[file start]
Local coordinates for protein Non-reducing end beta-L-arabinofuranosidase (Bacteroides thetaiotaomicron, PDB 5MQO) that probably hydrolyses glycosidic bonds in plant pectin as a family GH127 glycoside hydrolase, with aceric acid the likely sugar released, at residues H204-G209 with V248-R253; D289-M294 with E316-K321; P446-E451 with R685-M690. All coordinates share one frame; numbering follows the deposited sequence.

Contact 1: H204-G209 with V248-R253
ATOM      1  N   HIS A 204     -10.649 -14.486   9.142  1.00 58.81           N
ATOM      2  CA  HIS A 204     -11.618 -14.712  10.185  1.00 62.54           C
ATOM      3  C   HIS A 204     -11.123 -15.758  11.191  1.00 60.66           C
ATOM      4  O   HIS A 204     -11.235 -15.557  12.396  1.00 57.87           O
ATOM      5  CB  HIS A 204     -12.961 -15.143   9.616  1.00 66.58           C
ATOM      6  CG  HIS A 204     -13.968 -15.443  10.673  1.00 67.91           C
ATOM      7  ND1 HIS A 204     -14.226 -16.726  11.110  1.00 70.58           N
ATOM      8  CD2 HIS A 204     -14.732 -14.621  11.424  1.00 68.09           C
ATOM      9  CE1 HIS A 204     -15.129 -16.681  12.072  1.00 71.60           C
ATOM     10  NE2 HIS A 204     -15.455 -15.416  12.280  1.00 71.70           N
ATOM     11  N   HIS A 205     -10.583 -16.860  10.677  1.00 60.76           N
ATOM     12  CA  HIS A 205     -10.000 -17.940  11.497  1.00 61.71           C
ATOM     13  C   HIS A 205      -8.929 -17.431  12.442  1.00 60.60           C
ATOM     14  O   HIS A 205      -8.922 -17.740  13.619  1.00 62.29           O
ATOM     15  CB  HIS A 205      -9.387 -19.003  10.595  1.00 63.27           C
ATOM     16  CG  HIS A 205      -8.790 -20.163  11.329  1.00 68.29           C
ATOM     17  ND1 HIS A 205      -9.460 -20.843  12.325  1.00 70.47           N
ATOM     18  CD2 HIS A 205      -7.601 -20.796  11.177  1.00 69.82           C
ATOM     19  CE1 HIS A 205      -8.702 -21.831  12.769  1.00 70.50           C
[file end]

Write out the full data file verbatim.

Local coordinates for protein Non-reducing end beta-L-arabinofuranosidase (Bacteroides thetaiotaomicron, PDB 5MQO) that probably hydrolyses glycosidic bonds in plant pectin as a family GH127 glycoside hydrolase, with aceric acid the likely sugar released, at residues H204-G209 with V248-R253; D289-M294 with E316-K321; P446-E451 with R685-M690. All coordinates share one frame; numbering follows the deposited sequence.

Contact 1: H204-G209 with V248-R253
ATOM      1  N   HIS A 204     -10.649 -14.486   9.142  1.00 58.81           N
ATOM      2  CA  HIS A 204     -11.618 -14.712  10.185  1.00 62.54           C
ATOM      3  C   HIS A 204     -11.123 -15.758  11.191  1.00 60.66           C
ATOM      4  O   HIS A 204     -11.235 -15.557  12.396  1.00 57.87           O
ATOM      5  CB  HIS A 204     -12.961 -15.143   9.616  1.00 66.58           C
ATOM      6  CG  HIS A 204     -13.968 -15.443  10.673  1.00 67.91           C
ATOM      7  ND1 HIS A 204     -14.226 -16.726  11.110  1.00 70.58           N
ATOM      8  CD2 HIS A 204     -14.732 -14.621  11.424  1.00 68.09           C
ATOM      9  CE1 HIS A 204     -15.129 -16.681  12.072  1.00 71.60           C
ATOM     10  NE2 HIS A 204     -15.455 -15.416  12.280  1.00 71.70           N
ATOM     11  N   HIS A 205     -10.583 -16.860  10.677  1.00 60.76           N
ATOM     12  CA  HIS A 205     -10.000 -17.940  11.497  1.00 61.71           C
ATOM     13  C   HIS A 205      -8.929 -17.431  12.442  1.00 60.60           C
ATOM     14  O   HIS A 205      -8.922 -17.740  13.619  1.00 62.29           O
ATOM     15  CB  HIS A 205      -9.387 -19.003  10.595  1.00 63.27           C
ATOM     16  CG  HIS A 205      -8.790 -20.163  11.329  1.00 68.29           C
ATOM     17  ND1 HIS A 205      -9.460 -20.843  12.325  1.00 70.47           N
ATOM     18  CD2 HIS A 205      -7.601 -20.796  11.177  1.00 69.82           C
ATOM     19  CE1 HIS A 205      -8.702 -21.831  12.769  1.00 70.50           C